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Idaho In No Hurry to Discuss Online Gambling

Excluding Hawaii and Utah, which have no forms of legalized gambling, Idaho was the second-to-last state to legalize gambling within its borders. Offering pari-mutuel betting, the Idaho Lottery, and seven tribal casinos where gamblers can try their luck at slot machines, bingo, video poker, and off-track horse betting, Idaho seems content with its current forms of gambling that are allowed by state law. Although online gambling would seemingly boost revenue for any state, the Idaho legislature has not yet taken too much of an interest in Internet gambling, which, as in most other states, is surely happening in homes across Idaho anyway.

In December, 2011, the U.S. Department of Justice had a change of heart and reversed its decision on the 1961 Wire Act, finding that Internet gambling was illegal as it pertained only to betting on sports, and not other forms of online gambling, such as lotteries, casinos and poker. This reversal paved the way for legislators in popular gambling-friendly states such as New Jersey and Nevada to begin serious discussions on legalizing online gambling and working out how best to benefit from the multi-billion dollar industry. But Jeff Anderson, executive director of the Idaho Lottery, wants no part of it for the Spud State. Anderson said that the current structure of the state’s lottery, as well as existing land-based gambling, should be taken care of first. “We want to make sure that we’re sensitive to the brick and mortar [lottery retailers and tribal gaming interests].”

Two of Idaho’s state representatives seem to be in agreement with Anderson. Rep. Vito Barbieri and Rep. Marv Hagedorn understand other states’ desires to push ahead with legislation to legalize online gambling because of the potential revenue benefit, but they also recognize the difference in the environments of those states and their own. “I don’t think it is possible in Idaho, at least not in the present (political) environment”, Barbieri said. “It seems to me there are too many other issues right now that have got the Legislature pretty much involved and I don’t think that online gambling is going to be something that will come up this session.” However, Barbieri didn’t rule out the possibility of looking at online gambling as a revenue boost sometime in the future. Hagedorn thinks the state should concentrate more on its own natural resources and tap into something that is not available in other states. “We need to think outside the box and not follow the crowd in how we look for revenue.”[1]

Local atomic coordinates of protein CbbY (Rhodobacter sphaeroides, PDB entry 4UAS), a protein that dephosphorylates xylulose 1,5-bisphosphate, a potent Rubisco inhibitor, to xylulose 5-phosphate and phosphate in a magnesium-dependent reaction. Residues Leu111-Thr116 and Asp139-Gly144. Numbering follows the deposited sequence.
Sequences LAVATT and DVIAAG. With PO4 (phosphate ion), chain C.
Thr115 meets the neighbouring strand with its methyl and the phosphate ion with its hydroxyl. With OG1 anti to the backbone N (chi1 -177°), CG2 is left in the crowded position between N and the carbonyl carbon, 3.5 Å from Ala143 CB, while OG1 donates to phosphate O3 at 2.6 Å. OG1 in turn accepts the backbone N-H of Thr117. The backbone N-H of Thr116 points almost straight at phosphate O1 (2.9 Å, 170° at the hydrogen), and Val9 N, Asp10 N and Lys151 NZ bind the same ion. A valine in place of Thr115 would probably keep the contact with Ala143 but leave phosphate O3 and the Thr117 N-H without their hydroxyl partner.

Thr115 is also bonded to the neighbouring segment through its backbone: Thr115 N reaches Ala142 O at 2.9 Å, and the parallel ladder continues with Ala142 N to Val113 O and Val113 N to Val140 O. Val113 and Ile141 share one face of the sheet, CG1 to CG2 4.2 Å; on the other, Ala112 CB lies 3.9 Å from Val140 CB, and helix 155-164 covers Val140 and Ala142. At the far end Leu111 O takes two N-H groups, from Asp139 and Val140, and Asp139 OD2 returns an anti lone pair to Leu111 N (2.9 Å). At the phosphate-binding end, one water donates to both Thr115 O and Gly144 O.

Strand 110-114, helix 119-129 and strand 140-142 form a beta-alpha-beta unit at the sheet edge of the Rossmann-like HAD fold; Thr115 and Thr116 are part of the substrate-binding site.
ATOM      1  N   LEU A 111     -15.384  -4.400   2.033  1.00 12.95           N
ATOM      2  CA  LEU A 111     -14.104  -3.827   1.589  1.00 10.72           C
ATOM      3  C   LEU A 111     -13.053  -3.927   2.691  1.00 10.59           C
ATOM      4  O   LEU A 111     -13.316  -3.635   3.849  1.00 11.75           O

In 2010, Idaho lawmakers did take a second look at specific wording of a state law that forbade poker in a social setting after a senior citizens’ center’s weekly poker game, which had been ongoing for about five years, was “busted up” by Idaho police. The arrest created quite an uproar in the state because prosecutors did not want to prosecute the old codgers who were playing a low-stakes friendly game to pass the time in their waning years, but the law specified that prosecutors who chose not to enforce anti-gambling laws on the books would themselves be guilty of a misdemeanor. Sen. Kate Kelly sponsored a change in the state law that would give prosecutors discretion when investigating accusations of gambling rather than prosecutors being charged with a crime if the issue was not prosecuted. “We have elected prosecutors in Idaho, and they make decisions every day about whether or not to pursue a particular defendant or whether or not to pursue a particular act. And I think we can support that rather than exposing them to be subject to a crime for failing to prosecute.”[2]